became a social outcast (no one to sit with at lunch)
and had graffiti written about her in the girls’ bathroom (who knows what was in the boys’!?!).
But don’t worry—Ruby lives to tell the tale. And make more lists.
The complete title of this book is actually The Boyfriend List: 15 Guys, 11 Shrink Appointments, 4 Ceramic Frogs and Me, Ruby Oliver (Ruby Oliver #1). I’ve only read one other book by E. Lockhart — The Disreputable History of Frankie Landau-Banks — which was a pleasurable reading experience and since I read too may good reviews about the Ruby Oliver Series, I gave this first book a try. Just like Disreputable History, this book has a strong female protagonist. Well, not at first, but a tragedy, in Ruby’s case, a series of tragedies, has made her take a closer look at herself and what she wants to do with her life. I love this book because even though I am not the target audience, I can still relate to the main character. Reading about Ruby did not make me feel *old*, rather it had me rooting for her. I enjoy reading Ruby’s lists except that I got distracted reading those footnotes (although this style may work well for others).
I definitely recommend this book to young adults. Ruby’s message is clear: Don’t let tragedies define who you are. When you fall and get broken, slowly get up, pick up the pieces, hold your head high, and keep living. The world is big and full of wonderful things.
My Rating: 3/5 stars.
My copy: A hardback gift from Cary.
Cities by Carla de Guzman
Summary from Goodreads:
Celia has dreams.
She dreams of going to Seoul for that scholarship she never took, of leaving everything behind and moving to New York.
In all those dreams, she finds herself attached to Benedict, the boy she has always loved, who didn’t love her back.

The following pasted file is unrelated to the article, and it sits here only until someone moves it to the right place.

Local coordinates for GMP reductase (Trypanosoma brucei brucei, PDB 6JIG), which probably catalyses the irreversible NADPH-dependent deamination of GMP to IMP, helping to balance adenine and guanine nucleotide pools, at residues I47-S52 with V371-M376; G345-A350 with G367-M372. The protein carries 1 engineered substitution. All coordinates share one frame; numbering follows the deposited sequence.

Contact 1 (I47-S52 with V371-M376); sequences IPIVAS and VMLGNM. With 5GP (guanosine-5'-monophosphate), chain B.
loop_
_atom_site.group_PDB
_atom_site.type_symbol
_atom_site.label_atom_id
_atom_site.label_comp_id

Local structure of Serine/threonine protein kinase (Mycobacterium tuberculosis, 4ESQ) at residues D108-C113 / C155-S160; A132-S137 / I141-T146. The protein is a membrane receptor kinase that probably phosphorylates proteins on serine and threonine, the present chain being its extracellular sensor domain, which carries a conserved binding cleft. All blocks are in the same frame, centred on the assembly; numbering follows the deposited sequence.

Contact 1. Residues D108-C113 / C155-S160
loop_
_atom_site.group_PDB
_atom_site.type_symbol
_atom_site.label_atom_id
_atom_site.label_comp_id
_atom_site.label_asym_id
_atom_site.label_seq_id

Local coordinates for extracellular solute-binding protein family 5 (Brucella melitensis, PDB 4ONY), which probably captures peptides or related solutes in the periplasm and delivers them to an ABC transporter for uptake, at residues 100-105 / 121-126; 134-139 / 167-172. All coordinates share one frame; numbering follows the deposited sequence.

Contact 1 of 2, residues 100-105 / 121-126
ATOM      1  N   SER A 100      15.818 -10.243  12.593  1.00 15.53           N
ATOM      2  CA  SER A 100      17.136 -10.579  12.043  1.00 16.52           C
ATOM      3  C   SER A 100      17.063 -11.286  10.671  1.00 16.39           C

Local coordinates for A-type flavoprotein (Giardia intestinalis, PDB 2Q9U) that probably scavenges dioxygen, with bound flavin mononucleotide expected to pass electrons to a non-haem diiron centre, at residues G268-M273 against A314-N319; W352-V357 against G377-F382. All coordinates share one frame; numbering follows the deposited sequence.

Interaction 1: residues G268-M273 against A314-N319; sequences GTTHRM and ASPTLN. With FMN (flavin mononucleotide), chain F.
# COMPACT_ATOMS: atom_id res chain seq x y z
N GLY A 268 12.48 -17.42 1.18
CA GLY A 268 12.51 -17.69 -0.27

Ben believes in parallel worlds.
Worlds where the things you didn’t do come true—worlds where he went to London and fell in love with Celia, where he shows up on the day she needed him most. He believes that dreams are glimpses into that parallel world, and it’s not a coincidence that Celia’s been having them too.
It’s the day of Ben’s wedding, in the middle of a typhoon in Manila. How will these dreams and unmade decisions change their lives? Will they bring them closer together, or just drive them further apart?
It was the cover and the blurb that made me decide to get this local novella. I must confess that I do not really know what parallel universes means until I read Cities. And the concept confused me, at first. I couldn’t identify easily which one is the dream and which is the reality. But the writing was easy to follow and the pieces started to fall into place as I went along. I loved reading about the different cities in this story, especially the parts set in London.
Cities explores the idea of what ifs and why nots. Heartbreak is something that everybody wants to avoid if possible, but if it happens, how do we cope? Others may resort to dreams (daydreams?) and if these dreams can help them accept their reality, then well and good. I still believe that it’s so much better to live in this real world than to be stuck in limbo forever.
Truly good writing here and I definitely am looking forward to reading other works by this Filipino author.
My Rating: 3/5 stars.